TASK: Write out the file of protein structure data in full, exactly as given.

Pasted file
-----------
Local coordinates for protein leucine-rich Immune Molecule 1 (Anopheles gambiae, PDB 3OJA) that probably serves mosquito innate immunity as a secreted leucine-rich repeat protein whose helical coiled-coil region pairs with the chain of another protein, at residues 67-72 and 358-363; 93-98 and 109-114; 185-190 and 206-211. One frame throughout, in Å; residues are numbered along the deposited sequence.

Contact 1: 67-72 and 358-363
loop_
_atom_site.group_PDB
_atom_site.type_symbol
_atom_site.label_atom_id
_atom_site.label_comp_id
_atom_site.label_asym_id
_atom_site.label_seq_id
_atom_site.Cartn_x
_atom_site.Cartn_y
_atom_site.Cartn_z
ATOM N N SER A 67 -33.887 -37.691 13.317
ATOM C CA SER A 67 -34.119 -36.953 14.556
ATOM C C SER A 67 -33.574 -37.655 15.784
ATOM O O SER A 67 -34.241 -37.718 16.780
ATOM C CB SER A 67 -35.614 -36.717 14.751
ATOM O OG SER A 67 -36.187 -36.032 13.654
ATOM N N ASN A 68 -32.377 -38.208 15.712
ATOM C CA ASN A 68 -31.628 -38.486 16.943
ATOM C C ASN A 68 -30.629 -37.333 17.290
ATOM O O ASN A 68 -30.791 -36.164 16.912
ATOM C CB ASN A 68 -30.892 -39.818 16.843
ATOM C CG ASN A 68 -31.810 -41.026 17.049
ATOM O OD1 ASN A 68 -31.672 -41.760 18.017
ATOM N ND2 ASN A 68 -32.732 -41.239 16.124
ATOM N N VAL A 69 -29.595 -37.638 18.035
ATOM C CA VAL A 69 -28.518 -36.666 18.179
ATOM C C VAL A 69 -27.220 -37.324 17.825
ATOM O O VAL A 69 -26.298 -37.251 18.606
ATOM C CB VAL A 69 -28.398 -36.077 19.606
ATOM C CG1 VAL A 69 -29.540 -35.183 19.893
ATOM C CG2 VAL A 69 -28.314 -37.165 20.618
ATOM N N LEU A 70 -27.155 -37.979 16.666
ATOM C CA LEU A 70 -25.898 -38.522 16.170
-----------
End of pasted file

Local coordinates for protein leucine-rich Immune Molecule 1 (Anopheles gambiae, PDB 3OJA) that probably serves mosquito innate immunity as a secreted leucine-rich repeat protein whose helical coiled-coil region pairs with the chain of another protein, at residues 67-72 and 358-363; 93-98 and 109-114; 185-190 and 206-211. One frame throughout, in Å; residues are numbered along the deposited sequence.

Contact 1: 67-72 and 358-363
loop_
_atom_site.group_PDB
_atom_site.type_symbol
_atom_site.label_atom_id
_atom_site.label_comp_id
_atom_site.label_asym_id
_atom_site.label_seq_id
_atom_site.Cartn_x
_atom_site.Cartn_y
_atom_site.Cartn_z
ATOM N N SER A 67 -33.887 -37.691 13.317
ATOM C CA SER A 67 -34.119 -36.953 14.556
ATOM C C SER A 67 -33.574 -37.655 15.784
ATOM O O SER A 67 -34.241 -37.718 16.780
ATOM C CB SER A 67 -35.614 -36.717 14.751
ATOM O OG SER A 67 -36.187 -36.032 13.654
ATOM N N ASN A 68 -32.377 -38.208 15.712
ATOM C CA ASN A 68 -31.628 -38.486 16.943
ATOM C C ASN A 68 -30.629 -37.333 17.290
ATOM O O ASN A 68 -30.791 -36.164 16.912
ATOM C CB ASN A 68 -30.892 -39.818 16.843
ATOM C CG ASN A 68 -31.810 -41.026 17.049
ATOM O OD1 ASN A 68 -31.672 -41.760 18.017
ATOM N ND2 ASN A 68 -32.732 -41.239 16.124
ATOM N N VAL A 69 -29.595 -37.638 18.035
ATOM C CA VAL A 69 -28.518 -36.666 18.179
ATOM C C VAL A 69 -27.220 -37.324 17.825
ATOM O O VAL A 69 -26.298 -37.251 18.606
ATOM C CB VAL A 69 -28.398 -36.077 19.606
ATOM C CG1 VAL A 69 -29.540 -35.183 19.893
ATOM C CG2 VAL A 69 -28.314 -37.165 20.618
ATOM N N LEU A 70 -27.155 -37.979 16.666
ATOM C CA LEU A 70 -25.898 -38.522 16.170